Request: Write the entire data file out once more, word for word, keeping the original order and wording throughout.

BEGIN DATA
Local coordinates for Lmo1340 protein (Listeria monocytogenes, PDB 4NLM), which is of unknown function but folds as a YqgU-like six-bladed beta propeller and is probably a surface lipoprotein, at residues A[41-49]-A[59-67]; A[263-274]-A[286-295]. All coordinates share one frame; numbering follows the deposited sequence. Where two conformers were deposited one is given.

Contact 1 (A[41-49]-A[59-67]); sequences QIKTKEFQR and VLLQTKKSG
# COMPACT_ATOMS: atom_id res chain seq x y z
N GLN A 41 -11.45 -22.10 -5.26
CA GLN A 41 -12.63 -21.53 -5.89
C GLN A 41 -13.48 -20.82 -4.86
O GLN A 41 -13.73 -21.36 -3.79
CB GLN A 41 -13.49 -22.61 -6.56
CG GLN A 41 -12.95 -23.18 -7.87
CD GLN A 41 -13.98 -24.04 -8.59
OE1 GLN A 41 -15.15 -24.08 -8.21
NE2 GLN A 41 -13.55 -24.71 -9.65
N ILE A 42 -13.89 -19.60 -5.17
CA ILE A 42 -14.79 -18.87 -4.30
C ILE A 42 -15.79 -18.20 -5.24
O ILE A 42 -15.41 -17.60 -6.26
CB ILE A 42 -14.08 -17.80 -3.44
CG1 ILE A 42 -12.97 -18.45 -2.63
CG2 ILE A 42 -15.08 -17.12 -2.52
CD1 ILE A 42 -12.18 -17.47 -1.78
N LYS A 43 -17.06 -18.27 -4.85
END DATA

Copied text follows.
Local coordinates for Lmo1340 protein (Listeria monocytogenes, PDB 4NLM), which is of unknown function but folds as a YqgU-like six-bladed beta propeller and is probably a surface lipoprotein, at residues A[41-49]-A[59-67]; A[263-274]-A[286-295]. All coordinates share one frame; numbering follows the deposited sequence. Where two conformers were deposited one is given.

Contact 1 (A[41-49]-A[59-67]); sequences QIKTKEFQR and VLLQTKKSG
# COMPACT_ATOMS: atom_id res chain seq x y z
N GLN A 41 -11.45 -22.10 -5.26
CA GLN A 41 -12.63 -21.53 -5.89
C GLN A 41 -13.48 -20.82 -4.86
O GLN A 41 -13.73 -21.36 -3.79
CB GLN A 41 -13.49 -22.61 -6.56
CG GLN A 41 -12.95 -23.18 -7.87
CD GLN A 41 -13.98 -24.04 -8.59
OE1 GLN A 41 -15.15 -24.08 -8.21
NE2 GLN A 41 -13.55 -24.71 -9.65
N ILE A 42 -13.89 -19.60 -5.17
CA ILE A 42 -14.79 -18.87 -4.30
C ILE A 42 -15.79 -18.20 -5.24
O ILE A 42 -15.41 -17.60 -6.26
CB ILE A 42 -14.08 -17.80 -3.44
CG1 ILE A 42 -12.97 -18.45 -2.63
CG2 ILE A 42 -15.08 -17.12 -2.52
CD1 ILE A 42 -12.18 -17.47 -1.78
N LYS A 43 -17.06 -18.27 -4.85